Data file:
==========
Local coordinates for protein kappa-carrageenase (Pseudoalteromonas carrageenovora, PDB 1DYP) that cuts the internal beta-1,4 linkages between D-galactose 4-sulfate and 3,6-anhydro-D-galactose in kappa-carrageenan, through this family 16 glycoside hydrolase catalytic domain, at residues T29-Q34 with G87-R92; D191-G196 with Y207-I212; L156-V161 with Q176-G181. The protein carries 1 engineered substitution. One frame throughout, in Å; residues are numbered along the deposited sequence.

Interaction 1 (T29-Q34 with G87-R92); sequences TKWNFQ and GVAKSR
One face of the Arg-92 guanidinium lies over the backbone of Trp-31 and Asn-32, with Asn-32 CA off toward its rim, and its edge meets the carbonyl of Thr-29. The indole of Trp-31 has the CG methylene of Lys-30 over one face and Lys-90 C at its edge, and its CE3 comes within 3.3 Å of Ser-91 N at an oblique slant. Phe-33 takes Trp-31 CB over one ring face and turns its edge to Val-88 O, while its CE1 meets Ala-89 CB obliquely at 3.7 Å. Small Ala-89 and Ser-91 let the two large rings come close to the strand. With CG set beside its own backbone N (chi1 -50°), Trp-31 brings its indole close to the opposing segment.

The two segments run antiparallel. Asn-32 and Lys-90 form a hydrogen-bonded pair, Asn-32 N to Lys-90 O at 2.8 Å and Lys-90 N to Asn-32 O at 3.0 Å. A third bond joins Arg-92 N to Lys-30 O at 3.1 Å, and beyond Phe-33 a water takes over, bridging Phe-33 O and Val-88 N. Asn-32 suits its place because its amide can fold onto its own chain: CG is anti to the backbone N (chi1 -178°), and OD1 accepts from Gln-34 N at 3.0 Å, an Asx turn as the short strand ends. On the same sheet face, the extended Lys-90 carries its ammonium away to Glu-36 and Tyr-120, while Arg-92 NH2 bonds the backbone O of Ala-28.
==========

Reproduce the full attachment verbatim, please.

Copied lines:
Local coordinates for protein kappa-carrageenase (Pseudoalteromonas carrageenovora, PDB 1DYP) that cuts the internal beta-1,4 linkages between D-galactose 4-sulfate and 3,6-anhydro-D-galactose in kappa-carrageenan, through this family 16 glycoside hydrolase catalytic domain, at residues T29-Q34 with G87-R92; D191-G196 with Y207-I212; L156-V161 with Q176-G181. The protein carries 1 engineered substitution. One frame throughout, in Å; residues are numbered along the deposited sequence.

Interaction 1 (T29-Q34 with G87-R92); sequences TKWNFQ and GVAKSR
One face of the Arg-92 guanidinium lies over the backbone of Trp-31 and Asn-32, with Asn-32 CA off toward its rim, and its edge meets the carbonyl of Thr-29. The indole of Trp-31 has the CG methylene of Lys-30 over one face and Lys-90 C at its edge, and its CE3 comes within 3.3 Å of Ser-91 N at an oblique slant. Phe-33 takes Trp-31 CB over one ring face and turns its edge to Val-88 O, while its CE1 meets Ala-89 CB obliquely at 3.7 Å. Small Ala-89 and Ser-91 let the two large rings come close to the strand. With CG set beside its own backbone N (chi1 -50°), Trp-31 brings its indole close to the opposing segment.

The two segments run antiparallel. Asn-32 and Lys-90 form a hydrogen-bonded pair, Asn-32 N to Lys-90 O at 2.8 Å and Lys-90 N to Asn-32 O at 3.0 Å. A third bond joins Arg-92 N to Lys-30 O at 3.1 Å, and beyond Phe-33 a water takes over, bridging Phe-33 O and Val-88 N. Asn-32 suits its place because its amide can fold onto its own chain: CG is anti to the backbone N (chi1 -178°), and OD1 accepts from Gln-34 N at 3.0 Å, an Asx turn as the short strand ends. On the same sheet face, the extended Lys-90 carries its ammonium away to Glu-36 and Tyr-120, while Arg-92 NH2 bonds the backbone O of Ala-28.